Is there anything more awe-inspiring than being underwater with marine life? Watching a manta ray glide over you while you dive? Most scuba divers you’ll meet have a must-see list of deep-sea giants (also known as pelagics) they’d like to spot on a dive eventually. But to find these rare and curious creatures, you have to know precisely where to go. From manta rays to hammerheads, this article will introduce five world-class locations where divers often encounter pelagic sea creatures.
This Pacific republic is surrounded by deep waters where manta rays, sharks and turtles thrive. Part of the Micronesian Islands, Palau shares maritime borders with the Philippines and Indonesia. Palau made news in 2009 when it declared the world’s first “shark sanctuary.” Divers, as well as sharks, have benefitted from the island’s ban on commercial shark fishing. Almost all species of tropical sharks may be seen here, including grey reef sharks, blacktips and whitetips. Local dive experts say the conditions are most ideal between November and May.
Divers wanting luxury accommodation in addition to diving should check out holidays in Maldives. The Maldives are made up of twenty-six atolls famous for white beaches and blue waters. Some say this island nation has the best diving in the Indian Ocean, because of the clear visibility and abundance of sea life. The islands’ waters boast more than 1,000 species of fish as well as more than 20 kinds of dolphins and whales. A good time to go is during the southwest monsoon season, between May and November, when manta rays congregate at the atolls to feed on the plankton brought in by the weather pattern. If the conditions are right, on one dive divers can watch the dozens of mantas. For shark lovers, at Maaya Thila divers can see plentiful whitetip sharks.
Sharks. Whales. Turtles. The Azores has some of the finest diving for the world’s most-loved sea creatures. Owned by Portugal, this Atlantic Ocean archipelago’s biodiversity attracts divers looking for encounters with manta rays (and their cousins, mobulas) and sharks, including blue sharks and Mako sharks. If the predators are there, you can bet their prey is too — divers report seeing huge shoals of jacks and tuna. The Azores archipelago has nine major islands and is located about 1,500 kilometres west of Lisbon. Local experts say June to November is the best time to dive in the Azores.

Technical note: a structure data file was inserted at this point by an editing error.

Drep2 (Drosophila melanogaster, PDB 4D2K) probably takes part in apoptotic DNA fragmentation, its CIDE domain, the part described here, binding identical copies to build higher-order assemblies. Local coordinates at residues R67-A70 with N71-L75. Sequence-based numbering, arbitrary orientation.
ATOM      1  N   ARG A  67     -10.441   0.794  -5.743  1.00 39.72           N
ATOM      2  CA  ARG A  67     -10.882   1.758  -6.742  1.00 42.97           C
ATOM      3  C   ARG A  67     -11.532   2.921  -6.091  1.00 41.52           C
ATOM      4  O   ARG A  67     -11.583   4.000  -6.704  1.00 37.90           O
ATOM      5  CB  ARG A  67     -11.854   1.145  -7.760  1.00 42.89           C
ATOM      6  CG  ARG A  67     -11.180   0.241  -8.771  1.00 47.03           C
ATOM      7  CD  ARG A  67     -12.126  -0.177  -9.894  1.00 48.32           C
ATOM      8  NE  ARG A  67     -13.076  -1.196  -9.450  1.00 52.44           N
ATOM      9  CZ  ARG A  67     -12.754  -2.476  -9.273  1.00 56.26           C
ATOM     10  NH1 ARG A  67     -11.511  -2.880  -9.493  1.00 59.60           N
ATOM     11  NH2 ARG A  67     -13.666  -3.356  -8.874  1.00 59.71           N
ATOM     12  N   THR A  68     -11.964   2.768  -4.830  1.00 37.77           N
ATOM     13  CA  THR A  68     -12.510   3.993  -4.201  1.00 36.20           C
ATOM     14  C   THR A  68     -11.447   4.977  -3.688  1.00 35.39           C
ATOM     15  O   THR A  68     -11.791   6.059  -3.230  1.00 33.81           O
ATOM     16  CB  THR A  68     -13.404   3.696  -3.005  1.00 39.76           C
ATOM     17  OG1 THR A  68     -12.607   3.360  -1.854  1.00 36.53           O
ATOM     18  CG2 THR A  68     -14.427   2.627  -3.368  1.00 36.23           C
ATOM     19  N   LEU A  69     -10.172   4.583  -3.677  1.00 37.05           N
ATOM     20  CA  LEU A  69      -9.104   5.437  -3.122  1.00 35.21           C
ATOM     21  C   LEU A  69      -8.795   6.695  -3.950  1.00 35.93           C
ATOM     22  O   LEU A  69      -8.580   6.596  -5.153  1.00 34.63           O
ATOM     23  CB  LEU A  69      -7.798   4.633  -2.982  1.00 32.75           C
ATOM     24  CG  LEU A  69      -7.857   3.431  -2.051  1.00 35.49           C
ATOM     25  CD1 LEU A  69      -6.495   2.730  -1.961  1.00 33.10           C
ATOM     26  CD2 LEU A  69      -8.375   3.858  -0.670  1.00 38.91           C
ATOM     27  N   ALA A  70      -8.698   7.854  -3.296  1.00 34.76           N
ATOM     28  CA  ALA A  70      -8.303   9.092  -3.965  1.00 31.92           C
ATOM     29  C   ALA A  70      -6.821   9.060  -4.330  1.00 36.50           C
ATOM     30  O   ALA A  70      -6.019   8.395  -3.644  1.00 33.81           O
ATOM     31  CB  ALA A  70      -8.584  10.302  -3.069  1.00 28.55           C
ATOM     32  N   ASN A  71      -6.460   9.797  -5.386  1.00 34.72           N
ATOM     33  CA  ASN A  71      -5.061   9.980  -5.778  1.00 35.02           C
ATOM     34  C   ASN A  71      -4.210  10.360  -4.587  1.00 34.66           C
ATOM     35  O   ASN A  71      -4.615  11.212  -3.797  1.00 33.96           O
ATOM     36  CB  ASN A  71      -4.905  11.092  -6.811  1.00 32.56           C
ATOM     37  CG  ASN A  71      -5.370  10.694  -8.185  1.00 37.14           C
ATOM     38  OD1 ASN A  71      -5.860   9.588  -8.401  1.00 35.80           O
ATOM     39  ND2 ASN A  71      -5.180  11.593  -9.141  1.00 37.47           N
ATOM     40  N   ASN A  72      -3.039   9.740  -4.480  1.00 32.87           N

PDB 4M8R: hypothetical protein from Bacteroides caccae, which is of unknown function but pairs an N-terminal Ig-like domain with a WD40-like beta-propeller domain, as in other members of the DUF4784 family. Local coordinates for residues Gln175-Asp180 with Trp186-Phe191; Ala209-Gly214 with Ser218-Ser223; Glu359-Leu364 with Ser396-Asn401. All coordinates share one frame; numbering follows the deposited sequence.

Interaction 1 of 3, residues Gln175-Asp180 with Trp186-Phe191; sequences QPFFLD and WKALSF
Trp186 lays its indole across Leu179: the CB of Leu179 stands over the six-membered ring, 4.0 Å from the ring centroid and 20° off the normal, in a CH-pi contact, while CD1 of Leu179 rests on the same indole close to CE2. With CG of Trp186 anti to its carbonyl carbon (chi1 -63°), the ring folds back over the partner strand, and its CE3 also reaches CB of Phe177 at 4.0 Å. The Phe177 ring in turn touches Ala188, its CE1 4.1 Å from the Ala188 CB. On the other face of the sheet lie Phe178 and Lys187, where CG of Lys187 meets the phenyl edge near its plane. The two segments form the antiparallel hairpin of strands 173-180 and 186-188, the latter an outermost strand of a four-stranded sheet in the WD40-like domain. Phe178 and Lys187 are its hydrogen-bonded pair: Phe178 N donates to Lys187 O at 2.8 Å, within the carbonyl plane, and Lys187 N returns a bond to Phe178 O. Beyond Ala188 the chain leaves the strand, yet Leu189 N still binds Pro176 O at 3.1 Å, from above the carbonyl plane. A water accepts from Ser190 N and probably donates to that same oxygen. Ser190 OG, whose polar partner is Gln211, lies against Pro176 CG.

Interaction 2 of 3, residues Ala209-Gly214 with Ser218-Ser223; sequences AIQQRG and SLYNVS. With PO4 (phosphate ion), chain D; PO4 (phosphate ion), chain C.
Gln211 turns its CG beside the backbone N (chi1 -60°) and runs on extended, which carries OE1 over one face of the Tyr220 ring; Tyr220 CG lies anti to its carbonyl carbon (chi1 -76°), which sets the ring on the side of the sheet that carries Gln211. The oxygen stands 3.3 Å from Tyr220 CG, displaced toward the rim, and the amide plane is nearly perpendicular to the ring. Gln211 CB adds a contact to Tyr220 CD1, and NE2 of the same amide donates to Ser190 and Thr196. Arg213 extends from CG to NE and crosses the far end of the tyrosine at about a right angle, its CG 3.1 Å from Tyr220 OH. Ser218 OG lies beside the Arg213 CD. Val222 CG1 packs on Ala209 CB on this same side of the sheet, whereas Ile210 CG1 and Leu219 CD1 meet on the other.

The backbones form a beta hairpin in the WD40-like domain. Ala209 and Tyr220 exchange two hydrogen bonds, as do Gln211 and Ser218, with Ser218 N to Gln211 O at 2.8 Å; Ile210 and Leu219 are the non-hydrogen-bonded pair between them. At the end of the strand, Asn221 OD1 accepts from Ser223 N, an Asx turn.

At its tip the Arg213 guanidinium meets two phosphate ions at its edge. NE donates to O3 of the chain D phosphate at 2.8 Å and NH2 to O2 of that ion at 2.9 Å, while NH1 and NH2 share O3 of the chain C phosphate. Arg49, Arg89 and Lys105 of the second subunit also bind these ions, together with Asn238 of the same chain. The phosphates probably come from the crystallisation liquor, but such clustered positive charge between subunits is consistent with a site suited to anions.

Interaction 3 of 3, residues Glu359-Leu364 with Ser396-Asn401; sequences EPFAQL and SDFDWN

Australian diving opportunities don’t end at the shallow-water coral cruises on the Great Barrier Reef. Divers of the wreck of the S.S. Yongala are treated to the sight of manta and eagle rays, man-sized groupers, schools of trevally and occasionally bull, tiger and leopard sharks. In the winter (May – September), minke and humpback whales passing Australia on their migrations may also be spotted. The steamship wrecked and all lives aboard were lost in 1911 on its way from Melbourne to Cairns; however, it wasn’t discovered until 1950. Now, it’s a part of the Great Barrier Reef National Park and one of the area’s most popular wreck diving sites. Serious wreck divers may be disappointed to know law prohibits penetrating the wreck.
Cocos Island, Costa Rica
This small, jungle-covered island may look unassuming above water, but underwater it’s a shark playground. On the Pacific coast of Central America, it’s an offbeat destination for most tourists, but attracts plenty of divers, most of who come by liveaboard. Schools of scalloped hammerheads, lone giant manta rays and pods of dolphins inhabit the waters and are a common sight. At around 60-metres depth, the sharks pause and allow smaller fish to clean them. Divers who stay calm and quiet may observe huge hammerheads at only a few metres distance. It’s also possible to spot whale sharks, whitetip sharks, humpback whales and sea lions, though not always underwater. The most sharks come between May and November, but visibility is the highest between December and May.
Check out this short video of Manta Rays in Palau. Enjoy!